By Rep. Joe McDonald
The 2020 legislative session’s Feb. 11 start date seems to be sneaking up on us with so much attention these days fixated on impeachment hearings at the federal level.
While banter will continue regarding that sham, my focus is on continuing to represent the people of District 29A to the best of my ability by doing the state’s work. A great many challenges once again await us at the Capitol and, while this is not a budget year, fiscal issues no doubt will be prominent in the face of a $1.3 billion state surplus. Minnesota’s rainy-day fund now is full, with $2.359 billion on reserve to mitigate any future economic downturns.
Most people I talk with in our district want the surplus to be used for tax relief instead of fueling more government growth. That could include and combination of reducing income taxes, reducing/eliminating the tax on Social Security, repealing the estate tax, eliminating the provider tax on health care and beyond.
One quick point about reducing health care costs: Last session, the House majority effectively raised health care costs on Minnesotans by $900 million per year by choosing to extend the provider tax. The surplus is enough to fully repeal Democrats’ harmful health care tax hike and lower health care costs. For all the talk about reducing health care, this is a golden opportunity to put action behind those words.
This year’s capital investment bill to fund projects throughout the state will be another major fiscal issue this session. The largest bonding bills typically are drafted in even-numbered years such as this. While it is crucial to maintain our infrastructure – such as bonding proposals for Annandale (road work) and South Haven (a well project) – we also must be responsible with taxpayer funds. The House bonding chair has said she would like to borrow $3.5 billion, which is way out of line. The governor’s $2 billion proposal also would be the most expensive in state history and needs to come down.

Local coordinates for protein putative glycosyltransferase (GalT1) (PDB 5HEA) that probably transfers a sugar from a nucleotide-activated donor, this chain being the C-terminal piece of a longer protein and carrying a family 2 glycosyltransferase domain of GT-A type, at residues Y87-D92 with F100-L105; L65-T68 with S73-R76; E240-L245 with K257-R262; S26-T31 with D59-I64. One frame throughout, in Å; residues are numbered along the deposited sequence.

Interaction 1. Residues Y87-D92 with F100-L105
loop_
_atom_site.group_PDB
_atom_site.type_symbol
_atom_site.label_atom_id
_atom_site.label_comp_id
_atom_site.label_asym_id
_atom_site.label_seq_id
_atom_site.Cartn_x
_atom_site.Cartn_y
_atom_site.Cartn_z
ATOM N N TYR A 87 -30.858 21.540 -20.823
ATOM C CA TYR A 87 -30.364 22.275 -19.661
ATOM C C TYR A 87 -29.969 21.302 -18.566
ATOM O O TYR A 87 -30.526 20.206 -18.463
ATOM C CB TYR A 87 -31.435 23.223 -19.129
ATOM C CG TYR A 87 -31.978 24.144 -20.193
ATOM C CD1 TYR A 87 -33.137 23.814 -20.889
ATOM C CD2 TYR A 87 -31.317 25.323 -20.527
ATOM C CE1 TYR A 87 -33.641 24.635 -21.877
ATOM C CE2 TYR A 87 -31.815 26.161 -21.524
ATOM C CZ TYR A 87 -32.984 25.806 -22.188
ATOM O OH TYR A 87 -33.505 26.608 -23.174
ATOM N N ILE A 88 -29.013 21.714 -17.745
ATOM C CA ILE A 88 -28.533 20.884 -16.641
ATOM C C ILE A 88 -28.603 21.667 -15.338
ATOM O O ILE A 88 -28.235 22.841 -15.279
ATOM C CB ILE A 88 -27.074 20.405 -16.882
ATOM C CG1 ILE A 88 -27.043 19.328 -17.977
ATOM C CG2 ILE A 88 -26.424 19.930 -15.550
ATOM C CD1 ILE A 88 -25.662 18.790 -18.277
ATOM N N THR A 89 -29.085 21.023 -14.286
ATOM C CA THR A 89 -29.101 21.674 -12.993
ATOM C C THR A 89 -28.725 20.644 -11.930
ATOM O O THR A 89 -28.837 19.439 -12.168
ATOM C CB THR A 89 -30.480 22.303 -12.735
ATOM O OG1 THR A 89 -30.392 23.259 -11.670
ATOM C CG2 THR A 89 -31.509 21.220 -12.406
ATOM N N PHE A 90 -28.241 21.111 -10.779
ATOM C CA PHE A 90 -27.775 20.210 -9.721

The Minnesota Department of Human Services has been in the news a lot in recent months, for all the wrong reasons with waste, fraud, abuse and significant staff turmoil making headlines. This is the state’s largest agency and taxpayers deserve to know their tax dollars are being used responsibly. There should be consequences for the improper overpayments and violations of state contract laws. Expect proposals to be offered this session to reform DHS with the focus on increasing transparency and accountability and protecting taxpayers.
Extreme proposals to infringe on our Second Amendment rights also could be introduced this year by the House majority. The House majority voted to approve two highly controversial gun control bills last year. Our state already conducts background checks and their plan would eliminate due process and do more to make unintentional criminals out of friends and family than anything else. I strongly oppose these proposals. Thankfully, those bills were stopped along the way in 2019 and I will continue to defend our Second Amendment rights as long as I am in office.
This is just a sampling of issues we expect to take up this session. Look for more news as the legislative session gets underway and issues develop, including an overview of bills I will be authoring myself. Please stay in touch and pass along your thoughts, questions and concerns by calling me at (652) 296-4336 or by emailing email@example.com.